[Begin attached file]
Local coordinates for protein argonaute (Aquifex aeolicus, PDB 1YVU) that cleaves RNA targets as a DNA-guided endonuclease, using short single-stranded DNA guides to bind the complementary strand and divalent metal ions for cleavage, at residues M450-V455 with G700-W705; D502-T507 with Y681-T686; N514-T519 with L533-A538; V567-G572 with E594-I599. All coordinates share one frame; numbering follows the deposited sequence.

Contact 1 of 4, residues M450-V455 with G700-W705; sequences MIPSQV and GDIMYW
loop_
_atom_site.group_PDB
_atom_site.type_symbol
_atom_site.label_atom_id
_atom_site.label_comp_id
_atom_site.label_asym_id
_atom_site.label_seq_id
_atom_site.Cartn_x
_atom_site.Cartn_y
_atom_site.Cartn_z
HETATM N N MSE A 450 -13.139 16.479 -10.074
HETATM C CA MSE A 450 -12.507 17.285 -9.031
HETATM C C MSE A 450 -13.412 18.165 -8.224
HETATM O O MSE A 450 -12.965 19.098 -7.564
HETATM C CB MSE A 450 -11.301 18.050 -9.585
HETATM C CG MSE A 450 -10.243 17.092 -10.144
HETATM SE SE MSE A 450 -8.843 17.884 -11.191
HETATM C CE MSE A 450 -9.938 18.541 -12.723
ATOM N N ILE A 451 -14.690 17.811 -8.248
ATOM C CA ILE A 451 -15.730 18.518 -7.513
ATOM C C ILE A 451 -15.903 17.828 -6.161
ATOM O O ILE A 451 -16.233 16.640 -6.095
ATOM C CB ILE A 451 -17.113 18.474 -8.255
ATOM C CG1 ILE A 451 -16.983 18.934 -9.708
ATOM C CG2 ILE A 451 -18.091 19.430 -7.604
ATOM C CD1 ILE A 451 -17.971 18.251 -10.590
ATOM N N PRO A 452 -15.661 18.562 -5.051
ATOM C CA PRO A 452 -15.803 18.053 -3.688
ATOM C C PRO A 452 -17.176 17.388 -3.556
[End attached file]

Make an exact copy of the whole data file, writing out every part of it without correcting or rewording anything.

Local coordinates for protein argonaute (Aquifex aeolicus, PDB 1YVU) that cleaves RNA targets as a DNA-guided endonuclease, using short single-stranded DNA guides to bind the complementary strand and divalent metal ions for cleavage, at residues M450-V455 with G700-W705; D502-T507 with Y681-T686; N514-T519 with L533-A538; V567-G572 with E594-I599. All coordinates share one frame; numbering follows the deposited sequence.

Contact 1 of 4, residues M450-V455 with G700-W705; sequences MIPSQV and GDIMYW
loop_
_atom_site.group_PDB
_atom_site.type_symbol
_atom_site.label_atom_id
_atom_site.label_comp_id
_atom_site.label_asym_id
_atom_site.label_seq_id
_atom_site.Cartn_x
_atom_site.Cartn_y
_atom_site.Cartn_z
HETATM N N MSE A 450 -13.139 16.479 -10.074
HETATM C CA MSE A 450 -12.507 17.285 -9.031
HETATM C C MSE A 450 -13.412 18.165 -8.224
HETATM O O MSE A 450 -12.965 19.098 -7.564
HETATM C CB MSE A 450 -11.301 18.050 -9.585
HETATM C CG MSE A 450 -10.243 17.092 -10.144
HETATM SE SE MSE A 450 -8.843 17.884 -11.191
HETATM C CE MSE A 450 -9.938 18.541 -12.723
ATOM N N ILE A 451 -14.690 17.811 -8.248
ATOM C CA ILE A 451 -15.730 18.518 -7.513
ATOM C C ILE A 451 -15.903 17.828 -6.161
ATOM O O ILE A 451 -16.233 16.640 -6.095
ATOM C CB ILE A 451 -17.113 18.474 -8.255
ATOM C CG1 ILE A 451 -16.983 18.934 -9.708
ATOM C CG2 ILE A 451 -18.091 19.430 -7.604
ATOM C CD1 ILE A 451 -17.971 18.251 -10.590
ATOM N N PRO A 452 -15.661 18.562 -5.051
ATOM C CA PRO A 452 -15.803 18.053 -3.688
ATOM C C PRO A 452 -17.176 17.388 -3.556